Birth Control

Sexual & Reproductive Healthcare for the Transgender and Nonbinary Community

2 min read

We know that the transgender and nonbinary communities face discrimination in healthcare. At Twentyeight Health, we welcome anyone who needs access to birth control. We’re here to offer education and access for all.

Here are some common questions to help guide you:

Do I need birth control?
Transgender men and nonbinary people assigned female at birth can still become pregnant and may be in need of birth control. Gender-affirming hormone therapy will not prevent pregnancy, and ovulation can still occur even without a regular period.

If you choose to have gender-affirming surgery, you will have to speak with your doctor about whether birth control is necessary.

Transgender women and nonbinary people assigned male at birth who have a penis can use condoms to prevent pregancy if their partner has a uterus. If their partner also has a penis, condoms are still a great option to prevent STIs.  

What type of birth control is most appropriate for me?
According to the American College of Obstetricians and Gynecologists (ACOG), transgender and nonbinary folks can choose any method of birth control available to cigender women (if approved by a doctor).

There are many birth control options available to prevent pregnancy, such as birth control pills, the ring, the patch, the IUD, the shot, or the implant. Some of these methods contain a combination of estrogen and progestin, some just progestin, and one specific type of IUD has no hormones at all. Many of these options can help you skip or stop your period if that’s important to you, as well as address other concerns such as cramping, acne, etc. The doctors at Twentyeight will help you choose a birth control that’s medically appropriate and meet your goals. It’s important to keep in mind that none of these options protect against STIs, only condoms can do that.

Does birth control affect my gender-affirming hormone therapy?
Contraception that contains hormones may affect the dose required for the hormonal therapy. Therefore the doctor who provides your hormonal therapy should be made aware that you are on birth control. Being on testosterone is not a contraindication for using birth control that contains estrogen. It is uncommon for the estrogen in birth control to bring on more traditionally “feminine” traits, but if it still concerns you, there are other birth control options that are estrogen-free.

What can I expect from the doctors at Twentyeight?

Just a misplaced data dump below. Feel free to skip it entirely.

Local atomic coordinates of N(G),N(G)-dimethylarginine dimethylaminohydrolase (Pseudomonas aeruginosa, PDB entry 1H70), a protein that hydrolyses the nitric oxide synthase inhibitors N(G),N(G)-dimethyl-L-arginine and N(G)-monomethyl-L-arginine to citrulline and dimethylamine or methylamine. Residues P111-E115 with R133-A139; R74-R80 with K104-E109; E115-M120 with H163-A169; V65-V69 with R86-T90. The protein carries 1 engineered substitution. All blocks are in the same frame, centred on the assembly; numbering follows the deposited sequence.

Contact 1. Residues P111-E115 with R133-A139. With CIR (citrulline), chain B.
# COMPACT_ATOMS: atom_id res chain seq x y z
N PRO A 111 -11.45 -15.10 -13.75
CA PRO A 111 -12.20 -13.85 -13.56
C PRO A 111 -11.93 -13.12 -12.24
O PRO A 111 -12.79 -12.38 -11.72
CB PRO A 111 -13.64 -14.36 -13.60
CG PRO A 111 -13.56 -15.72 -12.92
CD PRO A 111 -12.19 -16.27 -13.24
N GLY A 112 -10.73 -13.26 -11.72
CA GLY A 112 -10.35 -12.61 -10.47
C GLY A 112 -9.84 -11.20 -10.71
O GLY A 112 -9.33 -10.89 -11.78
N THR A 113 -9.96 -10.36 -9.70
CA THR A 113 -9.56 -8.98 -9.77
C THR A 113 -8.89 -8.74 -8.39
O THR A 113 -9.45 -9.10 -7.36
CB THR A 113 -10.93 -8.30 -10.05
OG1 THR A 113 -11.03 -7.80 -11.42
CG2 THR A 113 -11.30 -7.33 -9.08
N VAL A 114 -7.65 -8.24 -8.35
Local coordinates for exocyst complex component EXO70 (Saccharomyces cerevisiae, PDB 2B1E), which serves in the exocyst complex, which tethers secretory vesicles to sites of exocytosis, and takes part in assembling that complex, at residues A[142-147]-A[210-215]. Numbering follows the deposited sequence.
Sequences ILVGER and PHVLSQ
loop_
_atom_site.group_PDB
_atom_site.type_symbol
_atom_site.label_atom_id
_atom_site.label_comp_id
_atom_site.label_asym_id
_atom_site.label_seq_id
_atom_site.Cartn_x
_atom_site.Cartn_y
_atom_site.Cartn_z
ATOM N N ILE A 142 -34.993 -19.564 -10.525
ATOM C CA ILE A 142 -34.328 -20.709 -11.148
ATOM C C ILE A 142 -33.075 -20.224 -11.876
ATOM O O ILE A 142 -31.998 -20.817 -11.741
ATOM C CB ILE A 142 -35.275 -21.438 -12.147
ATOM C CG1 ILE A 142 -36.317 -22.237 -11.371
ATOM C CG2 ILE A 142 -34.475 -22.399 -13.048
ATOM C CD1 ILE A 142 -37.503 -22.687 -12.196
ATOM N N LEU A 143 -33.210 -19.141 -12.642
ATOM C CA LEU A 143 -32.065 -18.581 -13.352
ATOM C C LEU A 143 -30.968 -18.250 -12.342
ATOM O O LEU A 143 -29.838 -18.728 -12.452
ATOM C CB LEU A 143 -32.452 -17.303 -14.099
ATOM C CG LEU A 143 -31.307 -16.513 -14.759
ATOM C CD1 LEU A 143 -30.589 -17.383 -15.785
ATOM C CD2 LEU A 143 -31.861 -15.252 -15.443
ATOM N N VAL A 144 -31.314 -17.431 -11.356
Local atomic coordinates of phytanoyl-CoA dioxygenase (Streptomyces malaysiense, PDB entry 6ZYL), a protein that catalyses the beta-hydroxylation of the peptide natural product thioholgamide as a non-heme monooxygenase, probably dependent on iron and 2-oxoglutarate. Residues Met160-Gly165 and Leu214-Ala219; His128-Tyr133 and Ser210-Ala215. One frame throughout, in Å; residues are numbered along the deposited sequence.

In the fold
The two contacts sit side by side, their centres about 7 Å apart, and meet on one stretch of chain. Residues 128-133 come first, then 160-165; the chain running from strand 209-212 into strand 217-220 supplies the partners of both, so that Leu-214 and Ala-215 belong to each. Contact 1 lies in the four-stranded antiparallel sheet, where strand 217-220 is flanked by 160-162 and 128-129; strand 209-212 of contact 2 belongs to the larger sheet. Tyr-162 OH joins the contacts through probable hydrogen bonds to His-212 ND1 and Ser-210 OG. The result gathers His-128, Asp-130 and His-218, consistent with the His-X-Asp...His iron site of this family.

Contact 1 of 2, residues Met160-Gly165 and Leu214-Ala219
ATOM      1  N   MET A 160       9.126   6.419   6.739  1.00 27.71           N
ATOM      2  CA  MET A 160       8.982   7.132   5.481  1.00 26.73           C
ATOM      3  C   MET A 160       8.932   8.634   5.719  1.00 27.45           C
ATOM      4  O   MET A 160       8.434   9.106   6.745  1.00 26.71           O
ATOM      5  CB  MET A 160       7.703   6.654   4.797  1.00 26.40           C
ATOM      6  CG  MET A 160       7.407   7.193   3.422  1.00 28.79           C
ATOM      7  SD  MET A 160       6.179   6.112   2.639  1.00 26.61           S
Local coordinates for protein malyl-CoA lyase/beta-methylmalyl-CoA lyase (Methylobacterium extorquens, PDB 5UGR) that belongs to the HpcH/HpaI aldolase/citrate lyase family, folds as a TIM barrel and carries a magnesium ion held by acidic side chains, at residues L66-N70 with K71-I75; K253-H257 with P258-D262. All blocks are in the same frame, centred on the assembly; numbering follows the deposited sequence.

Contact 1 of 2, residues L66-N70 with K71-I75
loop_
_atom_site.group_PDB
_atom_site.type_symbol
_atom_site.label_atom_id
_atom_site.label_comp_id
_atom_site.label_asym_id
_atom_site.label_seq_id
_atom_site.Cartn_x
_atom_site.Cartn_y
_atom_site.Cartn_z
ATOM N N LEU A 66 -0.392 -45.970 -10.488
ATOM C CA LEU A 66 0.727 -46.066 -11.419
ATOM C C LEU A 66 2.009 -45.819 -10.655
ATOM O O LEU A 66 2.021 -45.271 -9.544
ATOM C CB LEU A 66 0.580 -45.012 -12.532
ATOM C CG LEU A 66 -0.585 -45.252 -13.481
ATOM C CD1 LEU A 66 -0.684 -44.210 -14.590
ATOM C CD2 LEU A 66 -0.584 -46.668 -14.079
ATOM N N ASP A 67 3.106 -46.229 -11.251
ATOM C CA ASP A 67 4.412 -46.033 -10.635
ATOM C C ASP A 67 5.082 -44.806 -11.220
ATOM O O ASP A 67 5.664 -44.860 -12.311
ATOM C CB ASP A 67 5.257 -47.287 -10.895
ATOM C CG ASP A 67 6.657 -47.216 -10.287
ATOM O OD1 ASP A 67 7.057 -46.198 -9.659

The doctors provide a supportive, welcoming environment. You can sign up for a phone call if you have specific questions, and message with the doctor for free - anytime! The doctors are able to prescribe birth control, but Twentyeight does not offer gender-affirming hormonal therapy at this time. You may be asked medical questions such as:

  • What medications are you currently on?
  • What medical conditions do you have?
  • Have you had a recent surgery or a planned surgery soon?

If you have any suggestions on how Twentyeight can continue to be more inclusive of transgender & nonbinary reproductive rights, we’d be happy to hear from you! Email us at


  • Cisgender: A term used to describe a person whose gender identity aligns with those typically associated with the sex assigned to them at birth. (From Human Rights Campaign)
  • Contraindication: a sign that someone should not continue with a particular medicine or treatment because it is or might be harmful. (From Cambridge Dictionary)
  • Nonbinary: The idea that there are only two genders is sometimes called a “gender binary,” because binary means “having two parts” (male and female). Therefore, “nonbinary” is one term people use to describe genders that don’t fall into one of these two categories, male or female. (From The National Center for Transgender Equality)
  • Progestin and Estrogen: Progestin is a form of progesterone, a hormone that plays a role in the menstrual cycle and pregnancy. Progestin is used in combination with another hormone called estrogen in combined hormonal birth control pills, the vaginal ring, and the skin patch. It also can be used by itself in progestin-only pills and the birth control injection. (From American College of Obstetricians and Gynecologists)
  • Testosterone: Testosterone is a hormone found in humans, as well as in other animals. The testicles primarily make testosterone. Ovaries also make testosterone, though in much smaller amounts. (From Healthline)
  • Transgender: Transgender people are people whose gender identity is different from the gender they were thought to be at birth. (From The National Center for Transgender Equality)

Additional Reading & Resources

Looking for more personalized info? Message a doctor through Twentyeight to get medical advice based on your needs and lifestyle.

With the participation of
Dr. Alejandra Moscoso

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